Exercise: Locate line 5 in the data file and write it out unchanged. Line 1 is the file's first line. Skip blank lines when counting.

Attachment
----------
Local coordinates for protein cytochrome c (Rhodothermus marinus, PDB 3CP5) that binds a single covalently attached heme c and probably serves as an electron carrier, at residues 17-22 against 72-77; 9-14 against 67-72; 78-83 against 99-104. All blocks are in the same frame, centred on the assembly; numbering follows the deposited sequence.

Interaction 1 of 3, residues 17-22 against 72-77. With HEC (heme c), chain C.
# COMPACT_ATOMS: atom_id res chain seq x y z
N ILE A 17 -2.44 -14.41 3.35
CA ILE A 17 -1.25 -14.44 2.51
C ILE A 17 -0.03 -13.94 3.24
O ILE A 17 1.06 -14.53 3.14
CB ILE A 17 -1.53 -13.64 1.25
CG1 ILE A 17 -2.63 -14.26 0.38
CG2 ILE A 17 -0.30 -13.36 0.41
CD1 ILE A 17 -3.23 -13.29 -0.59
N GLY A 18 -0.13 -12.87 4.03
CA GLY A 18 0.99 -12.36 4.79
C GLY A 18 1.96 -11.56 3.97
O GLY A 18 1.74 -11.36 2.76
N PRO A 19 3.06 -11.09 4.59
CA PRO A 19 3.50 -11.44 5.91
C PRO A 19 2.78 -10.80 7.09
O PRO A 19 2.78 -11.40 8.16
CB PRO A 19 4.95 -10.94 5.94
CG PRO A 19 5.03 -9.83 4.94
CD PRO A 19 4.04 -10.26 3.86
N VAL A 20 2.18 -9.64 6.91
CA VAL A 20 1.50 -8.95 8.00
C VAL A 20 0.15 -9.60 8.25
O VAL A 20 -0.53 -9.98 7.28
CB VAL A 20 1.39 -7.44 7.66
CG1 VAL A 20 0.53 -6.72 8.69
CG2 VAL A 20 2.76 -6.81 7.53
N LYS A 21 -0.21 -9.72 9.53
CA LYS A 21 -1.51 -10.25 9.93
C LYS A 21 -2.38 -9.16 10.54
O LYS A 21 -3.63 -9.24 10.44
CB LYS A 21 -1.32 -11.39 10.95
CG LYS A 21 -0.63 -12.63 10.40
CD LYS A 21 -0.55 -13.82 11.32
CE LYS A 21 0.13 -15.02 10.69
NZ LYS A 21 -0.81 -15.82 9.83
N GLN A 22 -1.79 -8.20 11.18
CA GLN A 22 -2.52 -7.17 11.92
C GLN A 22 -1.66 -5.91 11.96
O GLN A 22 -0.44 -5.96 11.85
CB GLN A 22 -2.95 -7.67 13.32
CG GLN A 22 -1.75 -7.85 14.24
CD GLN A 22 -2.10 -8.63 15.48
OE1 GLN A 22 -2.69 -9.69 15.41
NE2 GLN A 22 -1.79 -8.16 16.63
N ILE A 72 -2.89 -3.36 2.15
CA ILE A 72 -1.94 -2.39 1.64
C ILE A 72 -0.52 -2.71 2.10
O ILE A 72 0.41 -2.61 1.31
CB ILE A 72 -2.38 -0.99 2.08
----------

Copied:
CA ILE A 17 -1.25 -14.44 2.51